Initially, the EGA has started up five working groups to begin the standards building process:
The Reference Model working group is developing a taxonomy for grid computing that they hope will eventually be used as the baseline for defining the grid computing model.
The Component Provisioning working group is tasked with developing open standards for application provision in grid computing models.
The Data Provisioning working group has a similar charge: to develop open standards for data and database provisioning plus the requirement to evaluate existing data standards and determine how they will fit in the grid computing model.
The Utility Accounting working group gets the least glamorous, but possibly most important task: to determine a standardized way to bill for grid usage. They are evaluating existing models for billing and their applicability to the grid model (this group could be a big part of the reason that Citrix is involved with the EGA).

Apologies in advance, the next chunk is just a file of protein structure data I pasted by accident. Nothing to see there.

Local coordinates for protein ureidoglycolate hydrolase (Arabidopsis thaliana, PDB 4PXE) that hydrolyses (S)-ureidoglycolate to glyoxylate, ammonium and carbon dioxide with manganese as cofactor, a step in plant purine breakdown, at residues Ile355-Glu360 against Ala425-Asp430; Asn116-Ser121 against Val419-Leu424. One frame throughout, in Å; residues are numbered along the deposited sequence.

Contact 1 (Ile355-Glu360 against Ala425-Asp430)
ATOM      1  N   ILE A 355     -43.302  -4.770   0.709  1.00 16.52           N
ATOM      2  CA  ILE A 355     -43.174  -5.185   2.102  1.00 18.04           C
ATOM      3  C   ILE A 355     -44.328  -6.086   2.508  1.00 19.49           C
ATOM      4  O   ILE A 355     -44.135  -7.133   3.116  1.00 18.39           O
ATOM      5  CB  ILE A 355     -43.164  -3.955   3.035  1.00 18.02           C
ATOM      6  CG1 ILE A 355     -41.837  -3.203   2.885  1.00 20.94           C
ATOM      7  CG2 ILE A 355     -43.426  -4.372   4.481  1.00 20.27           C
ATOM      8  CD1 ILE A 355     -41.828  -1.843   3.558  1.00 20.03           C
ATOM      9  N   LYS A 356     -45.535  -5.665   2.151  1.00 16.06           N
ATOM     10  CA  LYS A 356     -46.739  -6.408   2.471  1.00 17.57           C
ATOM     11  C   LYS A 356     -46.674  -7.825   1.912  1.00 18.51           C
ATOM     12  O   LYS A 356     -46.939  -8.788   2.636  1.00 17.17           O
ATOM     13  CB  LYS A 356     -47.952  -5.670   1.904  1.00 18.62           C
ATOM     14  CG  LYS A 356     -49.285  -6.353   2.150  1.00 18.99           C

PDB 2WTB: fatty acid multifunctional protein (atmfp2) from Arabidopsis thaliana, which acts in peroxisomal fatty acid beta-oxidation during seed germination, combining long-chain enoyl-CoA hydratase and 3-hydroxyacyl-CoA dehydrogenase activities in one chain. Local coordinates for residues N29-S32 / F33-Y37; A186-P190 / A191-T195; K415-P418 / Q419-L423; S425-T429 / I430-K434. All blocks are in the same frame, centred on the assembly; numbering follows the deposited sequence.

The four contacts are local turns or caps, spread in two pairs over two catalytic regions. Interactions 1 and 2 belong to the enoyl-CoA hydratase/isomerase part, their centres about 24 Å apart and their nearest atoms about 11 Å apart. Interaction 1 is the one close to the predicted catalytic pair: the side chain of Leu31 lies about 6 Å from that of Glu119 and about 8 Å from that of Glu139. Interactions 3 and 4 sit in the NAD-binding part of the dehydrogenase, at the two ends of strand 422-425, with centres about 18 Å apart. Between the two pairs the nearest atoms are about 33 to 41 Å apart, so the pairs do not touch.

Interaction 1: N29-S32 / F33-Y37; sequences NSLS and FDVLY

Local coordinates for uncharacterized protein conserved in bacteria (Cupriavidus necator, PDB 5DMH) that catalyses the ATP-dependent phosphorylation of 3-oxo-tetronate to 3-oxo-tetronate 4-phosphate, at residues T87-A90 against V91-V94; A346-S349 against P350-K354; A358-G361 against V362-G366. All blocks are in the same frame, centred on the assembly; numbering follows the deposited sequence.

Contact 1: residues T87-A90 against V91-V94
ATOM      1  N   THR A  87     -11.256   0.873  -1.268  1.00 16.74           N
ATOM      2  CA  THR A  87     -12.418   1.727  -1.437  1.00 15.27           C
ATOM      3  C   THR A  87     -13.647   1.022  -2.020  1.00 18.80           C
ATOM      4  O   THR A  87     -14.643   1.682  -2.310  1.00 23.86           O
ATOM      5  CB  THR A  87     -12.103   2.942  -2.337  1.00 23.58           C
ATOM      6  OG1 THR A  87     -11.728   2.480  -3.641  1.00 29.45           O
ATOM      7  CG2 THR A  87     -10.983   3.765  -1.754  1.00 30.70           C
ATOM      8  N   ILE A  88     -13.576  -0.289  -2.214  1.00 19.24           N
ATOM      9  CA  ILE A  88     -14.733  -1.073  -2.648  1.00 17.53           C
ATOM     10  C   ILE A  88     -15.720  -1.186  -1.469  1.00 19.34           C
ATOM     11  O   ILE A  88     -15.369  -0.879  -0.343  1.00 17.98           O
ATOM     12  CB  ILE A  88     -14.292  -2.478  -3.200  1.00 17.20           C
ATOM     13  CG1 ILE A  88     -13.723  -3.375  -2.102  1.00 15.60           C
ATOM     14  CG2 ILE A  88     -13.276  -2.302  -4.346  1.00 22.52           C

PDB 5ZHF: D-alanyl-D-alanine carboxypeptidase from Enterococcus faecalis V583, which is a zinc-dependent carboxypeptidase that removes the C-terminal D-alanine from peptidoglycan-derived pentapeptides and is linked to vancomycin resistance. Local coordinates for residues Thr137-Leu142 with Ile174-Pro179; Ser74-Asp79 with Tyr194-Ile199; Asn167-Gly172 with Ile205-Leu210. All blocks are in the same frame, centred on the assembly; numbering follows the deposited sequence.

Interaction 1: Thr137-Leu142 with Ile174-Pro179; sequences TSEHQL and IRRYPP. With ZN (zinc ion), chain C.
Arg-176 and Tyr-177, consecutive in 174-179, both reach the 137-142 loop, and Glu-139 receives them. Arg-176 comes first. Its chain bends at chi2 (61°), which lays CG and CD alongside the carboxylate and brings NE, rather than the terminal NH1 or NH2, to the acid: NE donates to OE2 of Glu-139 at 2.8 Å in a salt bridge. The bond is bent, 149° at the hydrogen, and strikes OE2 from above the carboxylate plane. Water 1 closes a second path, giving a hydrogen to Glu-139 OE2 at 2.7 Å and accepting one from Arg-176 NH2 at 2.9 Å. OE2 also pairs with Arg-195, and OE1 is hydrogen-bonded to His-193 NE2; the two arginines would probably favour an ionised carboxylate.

Last, the Grid Security working group is tasked with determining potential security problems that the introduction of grid computing can bring to an organization and with determining how existing security techniques and technologies can be applied to these potential problems.
Whether or not groups like the EGA will be successful has yet to be seen, but at least this particular group has made the commitment to keep the user community involved in the process. If you are planning on making use of utility computing in your enterprise, it should be worth the few minutes it will take to sign up for their user community and, at the very least, read their e-mail newsletter.
Check out eWEEK.coms Utility Computing Center for the latest utility computing news, reviews and analysis.